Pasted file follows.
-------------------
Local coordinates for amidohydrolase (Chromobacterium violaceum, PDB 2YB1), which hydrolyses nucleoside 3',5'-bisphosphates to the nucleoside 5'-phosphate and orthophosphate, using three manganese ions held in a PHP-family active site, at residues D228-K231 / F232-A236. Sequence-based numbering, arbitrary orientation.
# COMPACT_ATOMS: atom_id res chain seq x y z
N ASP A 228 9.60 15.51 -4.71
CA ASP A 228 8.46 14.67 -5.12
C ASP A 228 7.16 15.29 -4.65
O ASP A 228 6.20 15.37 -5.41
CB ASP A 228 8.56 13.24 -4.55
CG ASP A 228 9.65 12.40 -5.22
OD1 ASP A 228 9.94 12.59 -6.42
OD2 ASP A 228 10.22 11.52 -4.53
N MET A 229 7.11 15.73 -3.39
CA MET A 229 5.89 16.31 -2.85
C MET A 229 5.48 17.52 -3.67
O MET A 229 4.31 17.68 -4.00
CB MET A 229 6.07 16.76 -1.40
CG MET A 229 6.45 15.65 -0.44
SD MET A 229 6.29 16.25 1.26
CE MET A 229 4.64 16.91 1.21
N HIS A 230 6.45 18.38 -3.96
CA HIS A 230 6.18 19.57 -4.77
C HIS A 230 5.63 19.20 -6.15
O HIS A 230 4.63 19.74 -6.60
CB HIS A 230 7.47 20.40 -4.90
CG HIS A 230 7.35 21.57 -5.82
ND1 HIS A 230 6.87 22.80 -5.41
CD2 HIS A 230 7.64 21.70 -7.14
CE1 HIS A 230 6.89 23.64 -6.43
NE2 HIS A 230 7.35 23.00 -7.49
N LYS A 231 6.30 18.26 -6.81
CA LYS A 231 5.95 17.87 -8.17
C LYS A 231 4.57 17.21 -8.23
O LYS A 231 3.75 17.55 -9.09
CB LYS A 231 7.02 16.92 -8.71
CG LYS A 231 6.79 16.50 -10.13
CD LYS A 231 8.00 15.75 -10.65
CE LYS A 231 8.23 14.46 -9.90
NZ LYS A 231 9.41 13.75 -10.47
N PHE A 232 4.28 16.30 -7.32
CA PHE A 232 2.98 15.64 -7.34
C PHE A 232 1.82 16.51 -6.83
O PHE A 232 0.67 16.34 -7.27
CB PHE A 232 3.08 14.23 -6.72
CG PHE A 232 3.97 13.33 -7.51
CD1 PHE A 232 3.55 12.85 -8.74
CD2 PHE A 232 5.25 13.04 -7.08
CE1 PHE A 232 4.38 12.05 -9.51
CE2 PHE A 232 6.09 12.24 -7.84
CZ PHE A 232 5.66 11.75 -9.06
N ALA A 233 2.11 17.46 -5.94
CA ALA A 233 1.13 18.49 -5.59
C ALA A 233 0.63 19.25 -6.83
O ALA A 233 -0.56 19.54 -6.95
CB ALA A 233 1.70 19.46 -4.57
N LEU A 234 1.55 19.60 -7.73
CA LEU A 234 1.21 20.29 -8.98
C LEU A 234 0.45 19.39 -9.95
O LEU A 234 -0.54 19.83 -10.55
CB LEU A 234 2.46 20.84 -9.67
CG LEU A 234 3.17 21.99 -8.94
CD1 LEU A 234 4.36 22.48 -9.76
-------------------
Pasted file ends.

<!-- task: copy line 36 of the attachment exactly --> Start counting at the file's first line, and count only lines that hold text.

CE LYS A 231 8.23 14.46 -9.90